There is one mirror in my house.
Once I heard that this was going to be a movie starring Shailene Woodley (who is apparently the queen of YA novel screen adaptations), I knew I had to read it first. Because I always have to read the book first. It’s a rule. I loved “The Hunger Games” and this is along the same lines: dystopian future set in Chicago. But the premise of this story really intrigued me: society is divided into factions defined by specific values. That premise dovetails nicely with the action of the story. I never felt like I was being lectured. The troy kept me turning the pages long after I should’ve turned out the light. In fact, when I got to the end I had no idea it was the end. There were pages of interviews and book club guides that I assumed was still part of the story. It definitely leaves you wanting to go right out and grab the next in the series. Which I got for my daughter for Christmas and she opened it, looked at me and smiled, “So this is really more for you , isn’t it?” Guilty as changed.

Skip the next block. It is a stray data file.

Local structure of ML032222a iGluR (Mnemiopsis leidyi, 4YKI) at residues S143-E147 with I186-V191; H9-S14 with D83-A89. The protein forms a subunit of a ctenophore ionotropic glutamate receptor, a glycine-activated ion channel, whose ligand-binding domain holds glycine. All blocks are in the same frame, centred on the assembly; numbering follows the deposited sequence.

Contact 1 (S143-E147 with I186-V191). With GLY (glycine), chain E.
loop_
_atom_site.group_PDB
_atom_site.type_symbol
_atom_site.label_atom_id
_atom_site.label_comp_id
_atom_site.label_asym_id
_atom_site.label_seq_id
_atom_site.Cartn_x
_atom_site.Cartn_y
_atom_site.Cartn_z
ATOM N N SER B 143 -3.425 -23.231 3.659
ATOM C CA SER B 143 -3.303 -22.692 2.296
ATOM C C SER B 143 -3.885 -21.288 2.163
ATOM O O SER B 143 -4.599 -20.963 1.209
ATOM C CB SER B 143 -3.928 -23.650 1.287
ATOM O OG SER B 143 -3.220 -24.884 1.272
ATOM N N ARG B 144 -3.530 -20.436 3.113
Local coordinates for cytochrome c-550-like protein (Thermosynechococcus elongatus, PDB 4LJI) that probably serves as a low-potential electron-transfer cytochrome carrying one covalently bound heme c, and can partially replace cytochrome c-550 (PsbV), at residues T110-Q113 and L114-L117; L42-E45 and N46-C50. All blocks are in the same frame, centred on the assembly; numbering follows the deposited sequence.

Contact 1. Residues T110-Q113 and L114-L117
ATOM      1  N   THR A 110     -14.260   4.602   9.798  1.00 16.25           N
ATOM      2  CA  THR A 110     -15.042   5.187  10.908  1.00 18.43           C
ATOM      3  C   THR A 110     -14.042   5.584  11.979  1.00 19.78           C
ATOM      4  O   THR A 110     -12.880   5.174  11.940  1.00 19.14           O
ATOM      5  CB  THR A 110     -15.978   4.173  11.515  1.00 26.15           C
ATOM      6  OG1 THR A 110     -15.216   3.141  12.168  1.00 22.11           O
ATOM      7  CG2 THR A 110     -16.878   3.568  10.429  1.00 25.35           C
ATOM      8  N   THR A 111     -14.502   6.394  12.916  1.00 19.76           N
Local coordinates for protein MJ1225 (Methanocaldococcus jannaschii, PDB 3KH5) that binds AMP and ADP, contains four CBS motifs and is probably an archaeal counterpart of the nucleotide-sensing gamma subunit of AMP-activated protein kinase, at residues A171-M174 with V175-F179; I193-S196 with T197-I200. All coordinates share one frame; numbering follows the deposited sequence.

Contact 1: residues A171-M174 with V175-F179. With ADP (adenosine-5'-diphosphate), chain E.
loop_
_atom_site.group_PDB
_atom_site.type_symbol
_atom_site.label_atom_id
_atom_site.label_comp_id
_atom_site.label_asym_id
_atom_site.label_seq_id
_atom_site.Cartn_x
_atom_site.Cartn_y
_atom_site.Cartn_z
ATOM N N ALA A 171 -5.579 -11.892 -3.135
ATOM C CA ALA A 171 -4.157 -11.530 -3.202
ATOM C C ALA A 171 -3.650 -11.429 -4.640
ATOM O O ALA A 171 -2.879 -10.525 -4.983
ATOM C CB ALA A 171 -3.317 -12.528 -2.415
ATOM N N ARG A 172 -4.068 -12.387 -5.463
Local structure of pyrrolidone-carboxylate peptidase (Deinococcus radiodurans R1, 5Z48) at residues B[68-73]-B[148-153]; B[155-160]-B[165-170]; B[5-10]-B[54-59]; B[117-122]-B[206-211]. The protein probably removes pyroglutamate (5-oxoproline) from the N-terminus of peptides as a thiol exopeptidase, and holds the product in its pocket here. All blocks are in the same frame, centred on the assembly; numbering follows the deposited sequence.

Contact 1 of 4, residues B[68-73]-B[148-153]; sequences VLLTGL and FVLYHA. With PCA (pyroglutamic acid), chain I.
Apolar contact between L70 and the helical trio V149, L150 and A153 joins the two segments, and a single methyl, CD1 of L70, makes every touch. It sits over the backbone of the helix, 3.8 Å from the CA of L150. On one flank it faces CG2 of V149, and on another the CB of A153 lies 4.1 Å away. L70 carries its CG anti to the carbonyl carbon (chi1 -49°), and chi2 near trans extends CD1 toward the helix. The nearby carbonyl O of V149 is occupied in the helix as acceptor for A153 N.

What I learned: That an intriguing premise can be a good foundation but the characters and story are what keep you turning the pages.
“Writing is My Drink- A Writer’s Story of Finding he Voice (and a Guide to How You Can Too) by Theo Pauline Nestor
Two competing forces have dominated my life: a great need to please others and an equally powerful desire for expression, a tumbleweed that has grown in mass and velocity with the passing years.
I love writing books that share the writer’s experience as well as prompts to get us writing ourselves and this does exactly that. Her voice is authentic and engaging. Reminds of Anne Lamott’s “Bird by Bird” which is high praise, indeed.